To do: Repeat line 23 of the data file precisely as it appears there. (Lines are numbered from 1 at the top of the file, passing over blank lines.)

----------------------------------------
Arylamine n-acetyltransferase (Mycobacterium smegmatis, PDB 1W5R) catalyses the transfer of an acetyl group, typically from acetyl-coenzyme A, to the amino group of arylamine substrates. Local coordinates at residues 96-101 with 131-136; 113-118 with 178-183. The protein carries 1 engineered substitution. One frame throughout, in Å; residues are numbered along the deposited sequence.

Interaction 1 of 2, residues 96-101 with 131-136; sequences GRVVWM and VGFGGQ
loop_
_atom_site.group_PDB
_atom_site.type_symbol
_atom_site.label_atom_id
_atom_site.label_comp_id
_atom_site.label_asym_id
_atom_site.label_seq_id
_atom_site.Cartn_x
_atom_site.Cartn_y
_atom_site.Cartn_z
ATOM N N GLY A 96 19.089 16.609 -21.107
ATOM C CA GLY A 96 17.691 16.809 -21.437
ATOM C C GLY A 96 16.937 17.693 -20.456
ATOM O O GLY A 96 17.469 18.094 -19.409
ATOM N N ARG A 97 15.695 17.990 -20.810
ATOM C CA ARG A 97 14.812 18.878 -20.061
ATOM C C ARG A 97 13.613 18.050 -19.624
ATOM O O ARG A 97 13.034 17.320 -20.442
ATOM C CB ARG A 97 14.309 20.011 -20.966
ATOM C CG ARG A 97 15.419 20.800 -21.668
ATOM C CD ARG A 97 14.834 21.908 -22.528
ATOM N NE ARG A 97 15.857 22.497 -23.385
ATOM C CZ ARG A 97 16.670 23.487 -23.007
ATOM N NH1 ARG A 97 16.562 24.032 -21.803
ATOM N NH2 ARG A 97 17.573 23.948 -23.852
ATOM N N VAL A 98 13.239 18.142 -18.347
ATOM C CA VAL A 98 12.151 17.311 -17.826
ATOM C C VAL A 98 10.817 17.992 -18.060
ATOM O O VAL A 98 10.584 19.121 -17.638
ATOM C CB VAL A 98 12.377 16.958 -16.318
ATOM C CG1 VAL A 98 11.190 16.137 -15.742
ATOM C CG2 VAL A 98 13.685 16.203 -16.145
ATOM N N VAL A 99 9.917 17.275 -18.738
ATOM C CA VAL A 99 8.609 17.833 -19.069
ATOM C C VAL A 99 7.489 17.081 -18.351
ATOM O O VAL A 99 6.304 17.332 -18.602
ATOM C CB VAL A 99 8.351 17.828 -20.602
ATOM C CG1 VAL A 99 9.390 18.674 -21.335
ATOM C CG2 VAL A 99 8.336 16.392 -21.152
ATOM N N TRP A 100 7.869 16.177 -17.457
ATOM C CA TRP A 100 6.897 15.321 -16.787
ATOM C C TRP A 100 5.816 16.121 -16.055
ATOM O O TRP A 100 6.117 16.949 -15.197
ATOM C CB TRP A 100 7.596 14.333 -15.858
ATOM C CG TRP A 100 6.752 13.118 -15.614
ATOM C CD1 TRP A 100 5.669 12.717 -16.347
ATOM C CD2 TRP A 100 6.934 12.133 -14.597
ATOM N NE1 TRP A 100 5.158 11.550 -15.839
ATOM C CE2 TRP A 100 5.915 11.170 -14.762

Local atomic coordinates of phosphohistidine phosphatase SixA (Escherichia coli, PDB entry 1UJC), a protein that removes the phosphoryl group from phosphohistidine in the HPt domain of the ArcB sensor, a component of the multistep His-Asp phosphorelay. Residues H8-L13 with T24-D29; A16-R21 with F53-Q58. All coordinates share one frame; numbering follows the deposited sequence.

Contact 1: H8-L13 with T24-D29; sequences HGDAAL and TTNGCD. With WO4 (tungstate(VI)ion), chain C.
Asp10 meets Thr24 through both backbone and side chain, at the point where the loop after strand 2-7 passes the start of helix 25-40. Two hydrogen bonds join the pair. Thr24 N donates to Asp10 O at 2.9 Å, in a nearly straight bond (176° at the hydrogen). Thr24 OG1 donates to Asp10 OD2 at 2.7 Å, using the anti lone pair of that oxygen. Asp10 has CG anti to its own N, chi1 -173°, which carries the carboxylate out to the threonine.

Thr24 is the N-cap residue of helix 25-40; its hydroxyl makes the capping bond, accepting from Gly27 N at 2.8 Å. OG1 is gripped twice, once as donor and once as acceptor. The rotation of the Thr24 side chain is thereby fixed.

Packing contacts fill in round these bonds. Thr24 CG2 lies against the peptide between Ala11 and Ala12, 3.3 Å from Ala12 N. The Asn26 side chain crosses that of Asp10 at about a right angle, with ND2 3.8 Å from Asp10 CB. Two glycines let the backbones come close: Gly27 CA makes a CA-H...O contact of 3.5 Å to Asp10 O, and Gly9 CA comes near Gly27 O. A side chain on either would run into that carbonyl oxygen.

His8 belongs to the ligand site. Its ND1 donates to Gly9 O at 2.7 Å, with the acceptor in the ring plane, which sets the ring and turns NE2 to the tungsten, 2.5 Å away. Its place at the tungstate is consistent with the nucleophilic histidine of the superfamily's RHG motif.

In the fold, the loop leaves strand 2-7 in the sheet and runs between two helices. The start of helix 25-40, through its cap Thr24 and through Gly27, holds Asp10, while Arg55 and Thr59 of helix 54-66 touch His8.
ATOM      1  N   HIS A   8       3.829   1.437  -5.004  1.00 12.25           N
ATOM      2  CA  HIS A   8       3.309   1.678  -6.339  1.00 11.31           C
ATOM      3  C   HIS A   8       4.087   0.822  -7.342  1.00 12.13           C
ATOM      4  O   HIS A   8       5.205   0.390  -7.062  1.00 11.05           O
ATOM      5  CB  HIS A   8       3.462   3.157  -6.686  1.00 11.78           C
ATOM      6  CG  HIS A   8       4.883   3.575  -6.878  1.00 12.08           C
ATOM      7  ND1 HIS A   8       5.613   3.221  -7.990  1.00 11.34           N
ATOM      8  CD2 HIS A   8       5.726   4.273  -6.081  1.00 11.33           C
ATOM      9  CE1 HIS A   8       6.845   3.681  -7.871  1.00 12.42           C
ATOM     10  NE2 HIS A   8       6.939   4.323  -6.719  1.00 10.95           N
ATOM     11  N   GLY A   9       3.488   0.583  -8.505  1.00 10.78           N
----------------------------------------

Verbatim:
ATOM C CD ARG A 97 14.834 21.908 -22.528